The new fee structure had resulted in a three-fold hike in MBBS fees for the general category.

Three medical students wearing white coats and masks walking
news Education Sunday, November 22, 2020 - 12:56

The Kerala government has moved the Supreme Court against a High Court order that paves way for a major fee hike in private medical colleges in the state. It was on November 13 that the Kerala High Court directed the Commissioner of Entrance Examinations (CEE) to issue a notification on the maximum permissible fees that could be collected by colleges. Accordingly, the CEE on November 18 issued a fee structure which would be applicable to 18 colleges. This has resulted in a steep increase in fees, compared to the fees collected until the previous academic year.

The state government has asked the SC to stay the order by the High Court, which has led to the steep rise in private medical college fees, reported Mathrubhumi.

The fees for medical education in private self-financing medical colleges in the state had earlier been fixed by the R Rajendra Babu Fee Regulatory Committee. Earlier, the annual fee ranged from Rs 6.22 lakh to Rs 7.68 lakh for the general category. Based on the CEE’s notification, the tentative fees for the same category now ranges from Rs 7.65 lakh to Rs 20.7 lakh, merely tripling the fees. The non-resident Indian (NRI) category fees, which was previously in the range of Rs 20 lakh, has now been proposed to be in the range Rs 20 lakh to Rs 34 lakh.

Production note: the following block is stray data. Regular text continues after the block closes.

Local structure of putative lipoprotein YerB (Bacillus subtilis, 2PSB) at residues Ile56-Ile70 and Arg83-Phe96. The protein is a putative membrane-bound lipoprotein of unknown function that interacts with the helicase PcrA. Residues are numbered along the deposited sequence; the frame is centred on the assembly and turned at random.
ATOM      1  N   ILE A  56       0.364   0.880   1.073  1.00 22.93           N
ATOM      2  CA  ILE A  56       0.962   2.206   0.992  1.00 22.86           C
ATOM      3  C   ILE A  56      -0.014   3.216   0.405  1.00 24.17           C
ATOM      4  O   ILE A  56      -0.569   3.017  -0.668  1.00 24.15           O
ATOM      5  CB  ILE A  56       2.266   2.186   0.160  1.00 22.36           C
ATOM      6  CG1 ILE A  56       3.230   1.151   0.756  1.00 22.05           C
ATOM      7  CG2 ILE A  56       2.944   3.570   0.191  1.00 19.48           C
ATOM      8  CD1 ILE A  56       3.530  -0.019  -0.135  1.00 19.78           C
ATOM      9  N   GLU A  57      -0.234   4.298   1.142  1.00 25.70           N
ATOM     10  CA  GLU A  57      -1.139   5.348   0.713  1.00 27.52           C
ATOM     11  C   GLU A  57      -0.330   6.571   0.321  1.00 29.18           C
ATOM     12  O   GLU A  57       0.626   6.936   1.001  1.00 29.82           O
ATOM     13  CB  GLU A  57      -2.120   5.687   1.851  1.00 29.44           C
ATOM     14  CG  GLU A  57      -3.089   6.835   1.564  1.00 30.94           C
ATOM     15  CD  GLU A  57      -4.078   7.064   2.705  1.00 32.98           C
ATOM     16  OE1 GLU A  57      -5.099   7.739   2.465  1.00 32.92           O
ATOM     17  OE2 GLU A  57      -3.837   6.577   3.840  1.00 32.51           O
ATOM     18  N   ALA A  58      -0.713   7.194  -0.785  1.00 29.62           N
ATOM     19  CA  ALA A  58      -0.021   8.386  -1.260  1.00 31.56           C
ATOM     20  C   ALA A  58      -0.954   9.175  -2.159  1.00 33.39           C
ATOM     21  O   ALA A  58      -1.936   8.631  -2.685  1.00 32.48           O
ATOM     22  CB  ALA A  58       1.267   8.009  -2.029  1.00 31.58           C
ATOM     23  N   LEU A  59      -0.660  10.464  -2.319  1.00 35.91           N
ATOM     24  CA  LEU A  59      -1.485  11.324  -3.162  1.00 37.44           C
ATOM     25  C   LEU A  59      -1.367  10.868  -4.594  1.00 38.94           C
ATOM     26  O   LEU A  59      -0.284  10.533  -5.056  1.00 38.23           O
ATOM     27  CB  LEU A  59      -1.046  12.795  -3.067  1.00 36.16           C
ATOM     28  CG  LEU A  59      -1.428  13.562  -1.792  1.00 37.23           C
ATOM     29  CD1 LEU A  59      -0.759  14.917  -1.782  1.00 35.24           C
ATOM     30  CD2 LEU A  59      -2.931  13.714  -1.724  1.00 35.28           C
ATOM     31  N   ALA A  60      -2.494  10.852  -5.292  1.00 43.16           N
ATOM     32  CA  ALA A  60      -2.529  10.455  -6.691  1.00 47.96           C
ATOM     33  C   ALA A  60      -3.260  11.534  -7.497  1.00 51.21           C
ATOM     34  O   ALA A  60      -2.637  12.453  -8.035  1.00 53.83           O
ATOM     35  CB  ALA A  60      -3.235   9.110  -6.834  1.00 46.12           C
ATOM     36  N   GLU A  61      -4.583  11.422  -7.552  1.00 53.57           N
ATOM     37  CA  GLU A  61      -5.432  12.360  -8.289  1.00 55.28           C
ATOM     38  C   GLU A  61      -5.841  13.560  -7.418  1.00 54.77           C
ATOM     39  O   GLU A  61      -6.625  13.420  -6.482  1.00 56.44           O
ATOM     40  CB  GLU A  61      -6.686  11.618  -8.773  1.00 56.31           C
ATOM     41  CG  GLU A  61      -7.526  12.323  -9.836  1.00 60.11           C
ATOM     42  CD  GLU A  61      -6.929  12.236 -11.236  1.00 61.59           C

According to reports, out of the 18 private medical colleges to which the fee notification applies, four institutions under Christain managements have said that they will continue to stick to the previous fee range fixed by the R Rajendra Babu Committee.

Private medical colleges in the state had approached the HC with the argument that the hospital must be treated as an establishment separate from the college, and that its profit or loss cannot have any bearing on the fees paid by students.

Meanwhile, state BJP president K Surendran in a statement called the state government’s move to challenge the order in the Supreme Court an ‘eye wash’. He alleged that the laxity of the state government led to the private medical colleges getting a favourable order from HC.

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